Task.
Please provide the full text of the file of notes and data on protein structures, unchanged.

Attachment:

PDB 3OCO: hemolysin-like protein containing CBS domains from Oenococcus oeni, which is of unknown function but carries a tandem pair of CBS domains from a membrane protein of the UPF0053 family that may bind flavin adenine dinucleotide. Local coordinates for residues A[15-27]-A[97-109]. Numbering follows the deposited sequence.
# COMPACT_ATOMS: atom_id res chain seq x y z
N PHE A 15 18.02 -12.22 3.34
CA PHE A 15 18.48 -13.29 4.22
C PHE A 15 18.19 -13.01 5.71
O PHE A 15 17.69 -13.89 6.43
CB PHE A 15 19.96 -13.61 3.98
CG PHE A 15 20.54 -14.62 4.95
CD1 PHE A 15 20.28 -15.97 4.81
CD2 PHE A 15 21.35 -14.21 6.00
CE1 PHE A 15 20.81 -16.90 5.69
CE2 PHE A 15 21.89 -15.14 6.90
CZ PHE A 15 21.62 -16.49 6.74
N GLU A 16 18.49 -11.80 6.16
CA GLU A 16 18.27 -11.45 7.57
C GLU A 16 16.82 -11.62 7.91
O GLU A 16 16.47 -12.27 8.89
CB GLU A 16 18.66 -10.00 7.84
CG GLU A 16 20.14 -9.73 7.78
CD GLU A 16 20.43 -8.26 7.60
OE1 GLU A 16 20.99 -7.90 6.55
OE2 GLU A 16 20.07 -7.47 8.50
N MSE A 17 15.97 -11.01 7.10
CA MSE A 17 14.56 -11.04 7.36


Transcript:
PDB 3OCO: hemolysin-like protein containing CBS domains from Oenococcus oeni, which is of unknown function but carries a tandem pair of CBS domains from a membrane protein of the UPF0053 family that may bind flavin adenine dinucleotide. Local coordinates for residues A[15-27]-A[97-109]. Numbering follows the deposited sequence.
# COMPACT_ATOMS: atom_id res chain seq x y z
N PHE A 15 18.02 -12.22 3.34
CA PHE A 15 18.48 -13.29 4.22
C PHE A 15 18.19 -13.01 5.71
O PHE A 15 17.69 -13.89 6.43
CB PHE A 15 19.96 -13.61 3.98
CG PHE A 15 20.54 -14.62 4.95
CD1 PHE A 15 20.28 -15.97 4.81
CD2 PHE A 15 21.35 -14.21 6.00
CE1 PHE A 15 20.81 -16.90 5.69
CE2 PHE A 15 21.89 -15.14 6.90
CZ PHE A 15 21.62 -16.49 6.74
N GLU A 16 18.49 -11.80 6.16
CA GLU A 16 18.27 -11.45 7.57
C GLU A 16 16.82 -11.62 7.91
O GLU A 16 16.47 -12.27 8.89
CB GLU A 16 18.66 -10.00 7.84
CG GLU A 16 20.14 -9.73 7.78
CD GLU A 16 20.43 -8.26 7.60
OE1 GLU A 16 20.99 -7.90 6.55
OE2 GLU A 16 20.07 -7.47 8.50
N MSE A 17 15.97 -11.01 7.10
CA MSE A 17 14.56 -11.04 7.36